Mecanoo was chosen for the Midtown Campus project after an eight-month selection process, and was unanimously approved today by the Library’s Board of Trustees. The firm’s extensive experience with libraries, as well as its reputation for accessible, respectful urban development, made it the ideal candidate for the unique project. Mecanoo’s many awards include the Stirling Prize nomination and the Civic Trust Award. Francine Houben is a Honorary Fellow of the AIA and was named Woman Architect of the Year in 2014. This fall, she will receive the Prins Bernhard Cultuurfonds Prize from Queen Máxima of the Netherlands. Partner Elizabeth Leber will lead the project for Beyer Blinder Belle, a firm that has won numerous awards, including the Presidential Design Award, the AIA Honor Award for Architecture, and the Historic Districts Council Landmarks Lion Firm Award.
The search process for the architect team was led by a joint staff and Trustee working group, led by the Chair of NYPL’s Board of Trustees, Evan Chesler. “With this team – Mecanoo, a worldwide leader in library design, and Beyer Blinder Belle, which has renovated New York’s most prominent and iconic historic buildings – the Library can be confident we can realize our ambitious, and critically important, vision,” said Chesler.
Mecanoo is currently renovating Washington, D.C.’s main circulating library, the Martin Luther King, Jr. Memorial Library, and designed the widely-renowned Bruce C. Bolling Municipal Building in Boston. It has designed acclaimed libraries such as the Library of Birmingham in Birmingham, England and the Delft University of Technology Library in the Netherlands, as well as theaters, community centers, and university buildings. Houben will move to New York for the design phase of the Mid-Manhattan Library renovation.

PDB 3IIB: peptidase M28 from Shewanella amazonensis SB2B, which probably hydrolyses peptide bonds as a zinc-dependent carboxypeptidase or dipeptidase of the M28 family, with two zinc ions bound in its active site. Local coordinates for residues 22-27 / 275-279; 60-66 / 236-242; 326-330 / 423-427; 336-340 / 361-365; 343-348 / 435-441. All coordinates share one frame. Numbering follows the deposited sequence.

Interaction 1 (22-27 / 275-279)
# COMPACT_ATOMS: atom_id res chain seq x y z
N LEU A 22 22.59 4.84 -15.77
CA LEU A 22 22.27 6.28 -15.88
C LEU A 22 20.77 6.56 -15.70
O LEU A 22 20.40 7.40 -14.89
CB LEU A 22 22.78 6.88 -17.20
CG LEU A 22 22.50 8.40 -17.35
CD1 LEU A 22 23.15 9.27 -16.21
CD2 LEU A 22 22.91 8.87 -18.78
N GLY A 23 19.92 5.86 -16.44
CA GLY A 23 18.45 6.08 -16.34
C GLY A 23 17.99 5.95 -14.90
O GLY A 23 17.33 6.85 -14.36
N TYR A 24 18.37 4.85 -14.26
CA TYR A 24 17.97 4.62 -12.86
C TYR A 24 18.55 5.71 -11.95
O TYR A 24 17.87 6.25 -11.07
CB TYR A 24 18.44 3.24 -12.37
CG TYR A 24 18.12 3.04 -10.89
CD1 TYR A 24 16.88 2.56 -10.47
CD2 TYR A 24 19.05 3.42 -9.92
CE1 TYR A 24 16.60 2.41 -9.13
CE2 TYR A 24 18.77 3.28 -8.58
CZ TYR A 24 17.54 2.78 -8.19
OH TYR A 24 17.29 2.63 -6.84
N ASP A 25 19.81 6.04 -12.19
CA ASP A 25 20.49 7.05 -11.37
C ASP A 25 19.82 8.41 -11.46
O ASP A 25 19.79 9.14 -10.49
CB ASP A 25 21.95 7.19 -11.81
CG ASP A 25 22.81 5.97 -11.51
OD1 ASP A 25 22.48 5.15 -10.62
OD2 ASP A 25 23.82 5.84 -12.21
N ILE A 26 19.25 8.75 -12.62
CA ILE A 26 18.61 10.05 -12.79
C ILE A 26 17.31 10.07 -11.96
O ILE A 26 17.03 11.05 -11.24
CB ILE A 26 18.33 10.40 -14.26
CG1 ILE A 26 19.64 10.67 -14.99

While planning, Mecanoo will utilize information and public feedback garnered over the last year by the Library in a variety of ways, including a large public planning session in March, over 15,000 surveys gathered from patrons online and in the Library’s Midtown buildings, small advisory groups of experts in key topics (including K-12 education and research), and site visits to fellow New York City institutions. Additional public feedback sessions will be scheduled in the future, and the firm will begin extensive outreach to internal library stakeholders and the public this fall.
“Libraries are the cathedrals of our time. It is the most important public building in a city,” said Houben. “Our holistic approach – from library card to campus – aims to create a public library in the broadest sense, welcoming to all and capable of changing the course of individual lives through innovative library spaces and services, for today and tomorrow. It is a great honor to have been selected for this project.”
The project complements NYPL work already happening in Midtown, including the construction of a second level of state-of-the-art collections storage beneath Bryant Park, connected to the Stephen A. Schwarzman Building. The new level will hold 2.5 million items – joining the 1.5 million materials currently residing in the upper level of Bryant Park storage – and will allow the Library to store as many or more research items on-site at the Stephen A. Schwarzman Building as ever before. The additional level of storage – to be called, along with the existing level, the Milstein Research Stacks – is expected to be complete early next year.
For ongoing information on this project, check nypl.org/midtowncampus.
Angela Montefinise | email@example.com